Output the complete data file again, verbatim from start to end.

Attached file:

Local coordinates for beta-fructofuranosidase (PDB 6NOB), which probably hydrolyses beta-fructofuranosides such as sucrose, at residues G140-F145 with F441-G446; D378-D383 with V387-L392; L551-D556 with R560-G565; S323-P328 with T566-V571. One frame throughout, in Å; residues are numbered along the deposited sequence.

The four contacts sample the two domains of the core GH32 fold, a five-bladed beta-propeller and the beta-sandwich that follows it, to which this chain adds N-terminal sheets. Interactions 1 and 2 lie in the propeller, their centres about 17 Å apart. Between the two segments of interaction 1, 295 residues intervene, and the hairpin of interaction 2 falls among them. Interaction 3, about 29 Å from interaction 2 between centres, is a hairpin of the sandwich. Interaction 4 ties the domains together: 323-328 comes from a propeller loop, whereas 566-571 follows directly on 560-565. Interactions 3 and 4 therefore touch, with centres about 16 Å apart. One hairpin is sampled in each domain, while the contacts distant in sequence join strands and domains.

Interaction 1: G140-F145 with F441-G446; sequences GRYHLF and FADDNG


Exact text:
Local coordinates for beta-fructofuranosidase (PDB 6NOB), which probably hydrolyses beta-fructofuranosides such as sucrose, at residues G140-F145 with F441-G446; D378-D383 with V387-L392; L551-D556 with R560-G565; S323-P328 with T566-V571. One frame throughout, in Å; residues are numbered along the deposited sequence.

The four contacts sample the two domains of the core GH32 fold, a five-bladed beta-propeller and the beta-sandwich that follows it, to which this chain adds N-terminal sheets. Interactions 1 and 2 lie in the propeller, their centres about 17 Å apart. Between the two segments of interaction 1, 295 residues intervene, and the hairpin of interaction 2 falls among them. Interaction 3, about 29 Å from interaction 2 between centres, is a hairpin of the sandwich. Interaction 4 ties the domains together: 323-328 comes from a propeller loop, whereas 566-571 follows directly on 560-565. Interactions 3 and 4 therefore touch, with centres about 16 Å apart. One hairpin is sampled in each domain, while the contacts distant in sequence join strands and domains.

Interaction 1: G140-F145 with F441-G446; sequences GRYHLF and FADDNG